Takayama Timelapse

The scenery in Takayama is simply gorgeous. It's hard to really capture everything in photos or videos. I love living up here in the mountains.

One peculiar things about living while surrounded by mountains is that we tend to have 2 sunrises and 2 sunsets. One where the sun crosses the mountains, and the other when it crosses the actual horizon. It creates an extended dawn and dusk everyday.

I live at the base of Kitayama, one of the more prominent small mountains in Takayama. It sits between my apartment and the downtown area of Takayama. Usually when I go downtown to go to a drinking party, climbing up one side, and back down the other is faster than going around it.

It's the perfect location to see both sunrise and sunset.

Sunrise - April 19th, 2016

Looking east from Kitayama paints a perfect image of Mt. Norikura 乗鞍岳. It's not the tallest mountain nearby, but it's easily the most recognizable. Underneath the mountain is my neighborhood in Takayama, Sanfukuji 三福寺.

The weather report was perfect! 100% clear and beautiful. I woke up before 5am, and went on top of Kitayama. I set up my camera, and took the following time-lapse from 5:00 to 7:07.

My camera took 1085 photos. Apparently 5am wasn't early enough, as it was already pretty light out when the time-lapse started. Oh well, next time!

Sunset - November 4th, 2014

I took the sunset one just after I began messing with the time-lapse options available to me. Looking west from Kitayama, you're able to see all of the downtown area of the city. This time-lapse was from 3:49 to 5:53.

As soon as the sun dropped below the mountains, it turned from warm to cold. Unfortunately, my camera ran out of batteries before it could get completely dark.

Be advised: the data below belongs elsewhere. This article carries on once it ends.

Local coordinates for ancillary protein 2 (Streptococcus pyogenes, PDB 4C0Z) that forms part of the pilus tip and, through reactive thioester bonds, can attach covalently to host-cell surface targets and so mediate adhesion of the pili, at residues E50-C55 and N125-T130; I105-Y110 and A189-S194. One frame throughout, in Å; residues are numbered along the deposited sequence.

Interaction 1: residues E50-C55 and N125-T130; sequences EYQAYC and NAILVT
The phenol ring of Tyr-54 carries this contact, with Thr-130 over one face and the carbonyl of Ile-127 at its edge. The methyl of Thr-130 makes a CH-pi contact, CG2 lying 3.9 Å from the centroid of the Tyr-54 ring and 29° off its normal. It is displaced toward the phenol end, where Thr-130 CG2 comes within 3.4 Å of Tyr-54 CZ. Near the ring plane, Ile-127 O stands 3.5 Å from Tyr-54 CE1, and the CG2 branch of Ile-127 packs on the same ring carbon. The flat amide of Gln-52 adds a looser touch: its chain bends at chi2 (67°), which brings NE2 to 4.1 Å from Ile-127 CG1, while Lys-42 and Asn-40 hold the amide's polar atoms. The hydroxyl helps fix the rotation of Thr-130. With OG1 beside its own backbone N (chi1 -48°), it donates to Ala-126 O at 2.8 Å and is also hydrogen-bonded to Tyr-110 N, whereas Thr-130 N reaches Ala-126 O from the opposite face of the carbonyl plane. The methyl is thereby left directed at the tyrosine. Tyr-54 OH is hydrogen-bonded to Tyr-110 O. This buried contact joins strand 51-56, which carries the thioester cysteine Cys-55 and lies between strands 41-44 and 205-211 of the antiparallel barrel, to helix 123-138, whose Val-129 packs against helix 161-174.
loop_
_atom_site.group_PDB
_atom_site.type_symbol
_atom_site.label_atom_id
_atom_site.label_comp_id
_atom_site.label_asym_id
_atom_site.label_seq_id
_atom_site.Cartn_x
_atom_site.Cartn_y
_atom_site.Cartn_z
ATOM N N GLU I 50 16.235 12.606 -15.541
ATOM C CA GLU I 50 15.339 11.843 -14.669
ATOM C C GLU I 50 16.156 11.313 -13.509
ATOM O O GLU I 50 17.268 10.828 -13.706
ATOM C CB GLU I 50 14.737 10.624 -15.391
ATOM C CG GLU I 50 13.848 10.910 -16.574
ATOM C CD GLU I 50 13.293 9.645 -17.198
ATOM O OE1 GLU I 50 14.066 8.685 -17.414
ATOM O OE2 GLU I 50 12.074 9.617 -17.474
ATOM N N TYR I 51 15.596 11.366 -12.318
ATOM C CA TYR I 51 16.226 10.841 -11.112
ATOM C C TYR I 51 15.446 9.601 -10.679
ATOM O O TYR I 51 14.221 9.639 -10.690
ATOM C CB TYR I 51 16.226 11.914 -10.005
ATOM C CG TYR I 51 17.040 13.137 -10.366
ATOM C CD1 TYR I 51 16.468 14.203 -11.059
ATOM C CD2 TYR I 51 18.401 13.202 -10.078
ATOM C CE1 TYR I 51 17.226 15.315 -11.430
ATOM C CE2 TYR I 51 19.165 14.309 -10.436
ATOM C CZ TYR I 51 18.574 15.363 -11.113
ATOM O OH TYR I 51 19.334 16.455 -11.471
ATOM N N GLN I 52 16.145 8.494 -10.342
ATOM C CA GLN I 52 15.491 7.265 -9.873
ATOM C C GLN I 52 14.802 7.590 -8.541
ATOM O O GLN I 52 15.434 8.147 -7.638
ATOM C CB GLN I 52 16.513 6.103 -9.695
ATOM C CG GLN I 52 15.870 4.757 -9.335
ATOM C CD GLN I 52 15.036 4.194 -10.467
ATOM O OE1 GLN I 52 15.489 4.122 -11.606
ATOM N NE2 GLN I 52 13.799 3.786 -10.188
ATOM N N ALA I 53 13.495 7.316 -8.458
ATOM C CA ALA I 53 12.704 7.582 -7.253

Equipment

In order to make these time-lapses, I needed 3 additionally things to go with my camera. I bought a pretty cheap tripod at one of the second-hand stores in Toyama. It's a bit flimsy, but it's nice, light, and easy to move around with. I also needed to buy an aperture. An aperture is a hand-dial you plug into your camera, and you tell it when to take photos. With these, I can tell my camera to take a photos every 5-7 seconds.

For my time-lapse, I set the camera in HDR mode to try and capture as much of the scene as possible. Then, I compiled all the photos together using ffmpeg. FFmpeg is a command line application that will create a movie file from a sequential set of image files. It can be a bit difficult to use, but I eventually figured out some decent options.

ffmpeg -r 24 -i frame%04d.jpg -b:v 15000k -s hd1080 anoutput.mp4

I don't exactly remember what each term means, but it creates a 1080p video file that looks quite nice. It does squish the image, though, rather than cropping it. Close enough, though. Before running this, I wrote a quick program to rename all my photo files to be sequential starting with 0000.

Here are the starting and finishing images of the compilations.




The beginning and end of a day in the life of Takayama.




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